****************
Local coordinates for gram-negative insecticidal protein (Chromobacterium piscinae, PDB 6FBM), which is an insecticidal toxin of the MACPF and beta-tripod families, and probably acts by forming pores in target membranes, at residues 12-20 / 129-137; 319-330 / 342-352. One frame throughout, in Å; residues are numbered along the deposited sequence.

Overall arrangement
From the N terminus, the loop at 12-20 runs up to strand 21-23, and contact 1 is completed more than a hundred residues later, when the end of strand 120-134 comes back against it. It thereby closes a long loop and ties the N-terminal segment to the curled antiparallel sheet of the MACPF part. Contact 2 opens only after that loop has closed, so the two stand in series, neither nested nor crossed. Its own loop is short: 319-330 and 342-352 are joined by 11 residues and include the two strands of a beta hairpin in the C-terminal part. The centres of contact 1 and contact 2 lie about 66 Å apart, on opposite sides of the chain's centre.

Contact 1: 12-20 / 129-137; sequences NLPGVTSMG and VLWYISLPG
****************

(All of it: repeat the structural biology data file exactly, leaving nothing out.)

Local coordinates for gram-negative insecticidal protein (Chromobacterium piscinae, PDB 6FBM), which is an insecticidal toxin of the MACPF and beta-tripod families, and probably acts by forming pores in target membranes, at residues 12-20 / 129-137; 319-330 / 342-352. One frame throughout, in Å; residues are numbered along the deposited sequence.

Overall arrangement
From the N terminus, the loop at 12-20 runs up to strand 21-23, and contact 1 is completed more than a hundred residues later, when the end of strand 120-134 comes back against it. It thereby closes a long loop and ties the N-terminal segment to the curled antiparallel sheet of the MACPF part. Contact 2 opens only after that loop has closed, so the two stand in series, neither nested nor crossed. Its own loop is short: 319-330 and 342-352 are joined by 11 residues and include the two strands of a beta hairpin in the C-terminal part. The centres of contact 1 and contact 2 lie about 66 Å apart, on opposite sides of the chain's centre.

Contact 1: 12-20 / 129-137; sequences NLPGVTSMG and VLWYISLPG